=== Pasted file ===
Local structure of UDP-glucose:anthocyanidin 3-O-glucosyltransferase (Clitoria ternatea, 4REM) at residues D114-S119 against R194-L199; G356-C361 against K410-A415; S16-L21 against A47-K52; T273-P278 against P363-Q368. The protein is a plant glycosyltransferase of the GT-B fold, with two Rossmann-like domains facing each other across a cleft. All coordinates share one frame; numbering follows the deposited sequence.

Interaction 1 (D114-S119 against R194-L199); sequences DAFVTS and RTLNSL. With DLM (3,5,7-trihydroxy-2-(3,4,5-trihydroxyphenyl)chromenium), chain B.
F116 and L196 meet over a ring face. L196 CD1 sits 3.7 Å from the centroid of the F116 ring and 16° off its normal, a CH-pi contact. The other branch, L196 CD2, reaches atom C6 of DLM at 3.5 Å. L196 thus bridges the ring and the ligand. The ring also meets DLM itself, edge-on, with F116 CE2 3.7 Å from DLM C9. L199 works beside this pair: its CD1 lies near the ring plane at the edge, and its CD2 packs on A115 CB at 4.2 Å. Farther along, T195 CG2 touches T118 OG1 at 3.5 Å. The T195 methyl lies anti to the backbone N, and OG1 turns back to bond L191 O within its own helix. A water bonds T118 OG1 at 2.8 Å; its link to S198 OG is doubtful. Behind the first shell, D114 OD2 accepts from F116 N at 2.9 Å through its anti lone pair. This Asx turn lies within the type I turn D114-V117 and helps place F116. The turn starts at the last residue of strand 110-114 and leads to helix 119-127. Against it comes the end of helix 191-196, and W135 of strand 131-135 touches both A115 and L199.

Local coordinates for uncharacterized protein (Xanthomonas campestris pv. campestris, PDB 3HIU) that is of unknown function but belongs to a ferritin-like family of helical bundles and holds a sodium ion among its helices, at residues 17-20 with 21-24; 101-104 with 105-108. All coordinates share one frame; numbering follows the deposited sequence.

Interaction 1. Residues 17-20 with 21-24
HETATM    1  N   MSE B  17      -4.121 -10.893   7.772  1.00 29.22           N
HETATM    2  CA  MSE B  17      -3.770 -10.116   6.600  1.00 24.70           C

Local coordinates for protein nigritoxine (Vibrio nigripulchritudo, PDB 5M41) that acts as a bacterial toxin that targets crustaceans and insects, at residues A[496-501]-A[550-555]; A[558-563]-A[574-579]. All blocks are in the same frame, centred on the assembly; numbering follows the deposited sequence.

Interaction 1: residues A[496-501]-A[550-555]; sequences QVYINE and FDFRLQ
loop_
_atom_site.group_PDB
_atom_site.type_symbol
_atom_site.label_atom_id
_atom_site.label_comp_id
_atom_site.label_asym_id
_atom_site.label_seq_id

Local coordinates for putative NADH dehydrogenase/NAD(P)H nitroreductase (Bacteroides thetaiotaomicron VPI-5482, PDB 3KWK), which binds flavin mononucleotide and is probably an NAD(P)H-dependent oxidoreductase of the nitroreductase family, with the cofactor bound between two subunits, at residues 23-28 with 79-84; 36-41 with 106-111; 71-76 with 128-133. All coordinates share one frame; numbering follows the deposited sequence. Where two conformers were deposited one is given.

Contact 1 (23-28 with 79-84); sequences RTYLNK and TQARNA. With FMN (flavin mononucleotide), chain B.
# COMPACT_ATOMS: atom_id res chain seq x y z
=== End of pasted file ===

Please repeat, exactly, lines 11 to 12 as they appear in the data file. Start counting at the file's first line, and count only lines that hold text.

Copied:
_atom_site.group_PDB
_atom_site.type_symbol